The Massachusetts-based startup that sequences customers’ entire genomes is “temporarily” pulling the plug on its US operations and is rumored to be on the hunt for a buyer, CNBC reports. While it’s withdrawing from the US market, Veritas’ service will still be available to customers in Europe and Latin America. The news comes months after the company slashed the prices of its whole genome sequencing product 40% to $600 in an attempt to rope in more consumers.
We think shrinking demand for DTC genetic testing services, substantial competition to gain consumer mindshare, and political tensions likely catalyzed Veritas’ decision to withdraw in the US:
- Veritas is operating in the direct-to-consumer (DTC) genetic testing space, which is experiencing a slowdown. Despite skyrocketing uptake of DTC genetic testing services over the last decade, industry leaders are skeptical that sales will keep up. Illumina — which develops the tech backbone for many genetic testing companies — pointed out that there’s “unanticipated market softness” in the DTC genetic testing sector in its recent earnings call. Some are pegging heightened privacy concerns as a culprit leading to the market slowdown, per CNBC: For example, Veritas reported a breach that exposed a portion of consumer info just last month, which could have cooled consumer appetite.
- While Veritas boasts a unique product, it has to contend with big-name players in the genetic testing space. A person familiar with the matter told CNBC that sales of Veritas’ consumer-facing products have been on the rise since the startup trimmed the price tag — but Veritas still has to contend with market leaders offering similar — albeit less comprehensive — genetic sequencing services: 23andMe and Ancestry were responsible for testing 80% of the 26 million consumers who used genetic testing services globally at the start of 2019.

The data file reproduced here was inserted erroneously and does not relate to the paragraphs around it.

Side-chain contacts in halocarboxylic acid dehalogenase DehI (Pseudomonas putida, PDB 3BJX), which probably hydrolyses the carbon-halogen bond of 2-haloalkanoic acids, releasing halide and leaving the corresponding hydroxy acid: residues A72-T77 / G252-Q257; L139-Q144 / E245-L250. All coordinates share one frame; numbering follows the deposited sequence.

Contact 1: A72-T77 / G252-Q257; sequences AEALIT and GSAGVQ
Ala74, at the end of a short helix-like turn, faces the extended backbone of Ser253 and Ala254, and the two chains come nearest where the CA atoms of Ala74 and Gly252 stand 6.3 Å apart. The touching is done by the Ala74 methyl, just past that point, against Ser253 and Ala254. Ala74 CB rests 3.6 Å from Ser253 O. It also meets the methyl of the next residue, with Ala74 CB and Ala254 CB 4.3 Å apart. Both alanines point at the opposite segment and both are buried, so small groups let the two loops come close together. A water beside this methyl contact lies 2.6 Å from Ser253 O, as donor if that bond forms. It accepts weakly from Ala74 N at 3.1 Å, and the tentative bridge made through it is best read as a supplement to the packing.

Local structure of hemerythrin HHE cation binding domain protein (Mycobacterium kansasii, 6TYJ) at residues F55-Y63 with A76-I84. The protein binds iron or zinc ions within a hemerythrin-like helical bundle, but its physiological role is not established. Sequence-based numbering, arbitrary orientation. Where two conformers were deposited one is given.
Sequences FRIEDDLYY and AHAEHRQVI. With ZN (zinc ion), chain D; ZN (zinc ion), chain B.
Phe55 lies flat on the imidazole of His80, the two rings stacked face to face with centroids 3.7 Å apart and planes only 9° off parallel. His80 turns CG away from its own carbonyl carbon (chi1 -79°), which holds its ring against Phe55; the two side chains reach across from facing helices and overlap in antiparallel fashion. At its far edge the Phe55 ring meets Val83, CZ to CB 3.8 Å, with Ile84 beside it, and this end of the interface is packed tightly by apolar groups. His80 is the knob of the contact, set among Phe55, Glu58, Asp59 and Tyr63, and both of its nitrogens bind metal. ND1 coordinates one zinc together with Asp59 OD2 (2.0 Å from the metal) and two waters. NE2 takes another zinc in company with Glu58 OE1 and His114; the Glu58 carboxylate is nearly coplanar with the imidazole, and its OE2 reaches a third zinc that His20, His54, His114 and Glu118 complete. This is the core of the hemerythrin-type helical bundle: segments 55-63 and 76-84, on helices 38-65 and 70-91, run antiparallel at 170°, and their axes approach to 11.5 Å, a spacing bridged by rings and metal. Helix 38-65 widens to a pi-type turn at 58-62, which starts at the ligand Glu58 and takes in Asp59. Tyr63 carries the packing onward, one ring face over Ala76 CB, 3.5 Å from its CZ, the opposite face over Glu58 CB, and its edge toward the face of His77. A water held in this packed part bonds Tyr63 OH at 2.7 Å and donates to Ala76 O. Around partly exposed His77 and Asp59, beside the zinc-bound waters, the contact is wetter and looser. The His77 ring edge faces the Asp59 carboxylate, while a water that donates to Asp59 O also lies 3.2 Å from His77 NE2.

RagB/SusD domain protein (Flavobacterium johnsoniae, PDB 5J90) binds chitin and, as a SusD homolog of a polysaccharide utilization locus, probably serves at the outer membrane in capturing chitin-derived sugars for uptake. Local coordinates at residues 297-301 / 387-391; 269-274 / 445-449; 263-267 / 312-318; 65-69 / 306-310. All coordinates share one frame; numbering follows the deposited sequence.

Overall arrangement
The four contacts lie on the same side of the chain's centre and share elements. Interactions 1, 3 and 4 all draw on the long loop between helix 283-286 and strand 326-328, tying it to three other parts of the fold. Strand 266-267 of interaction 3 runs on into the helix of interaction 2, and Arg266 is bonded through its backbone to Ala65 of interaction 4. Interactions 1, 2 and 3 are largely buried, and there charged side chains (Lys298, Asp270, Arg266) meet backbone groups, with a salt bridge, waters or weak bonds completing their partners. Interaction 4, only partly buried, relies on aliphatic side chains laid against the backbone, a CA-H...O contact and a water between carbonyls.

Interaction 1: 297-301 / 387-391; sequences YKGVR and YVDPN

- And the startup lacked the cash runway to continue operating in the US after landing in the crosshairs of the US-China feud that’s restricting Chinese investments. Many of Veritas’ investors — which have poured upward of $51 million into the firm since 2014 — are based in China, including Simcere Pharmaceutical and Lilly Asia Ventures. According to CNBC’s contact, this supposedly made potential US investors wary of pouring funds into the startup, as affiliating with a firm that’s involved with Chinese investors could invite oversight from the Committee on Foreign Investment in the US (CFIUS) and hamper return of investment if firms have to stall business to address the committee’s qualms. For example, the Trump administration forced digital health firm PatientsLikeMe to separate from China-based iCarbonX — which laid claim to most of its stake — in April.
While Veritas’ future in the US remains uncertain, we think its niche service and value proposition could help it regain its footing as it mulls seeking out a potential buyer. Veritas brands its service as more of a medical tool than, say, 23andMe’s service: Popular genetic testing companies like 23andMe only look at a tiny sliver of the genome — meaning the genetic insights that Veritas gleans have huge potential for stoking precision medicine, which we’re seeing more and more hospitals invest in. For example, we’ve seen big names like Mayo Clinic’s Center for Individualized Medicine (CIM) team up with Veritas; and Mayo CIM director Keith Stewart said in a tweet addressing Veritas’ shutdown that the service is “still the future of health evaluation.” The mass of data that whole genome sequencing can provide is also invaluable to drug makers — which have tied up with genetic testing firms in the past — since it could steer the development of more targeted drugs that have a greater probability of making it to market fast. As such, if Veritas moves forward in seeking out shelter under another company’s roof, we could see pharmaceutical companies demonstrate interest in snapping up the startup.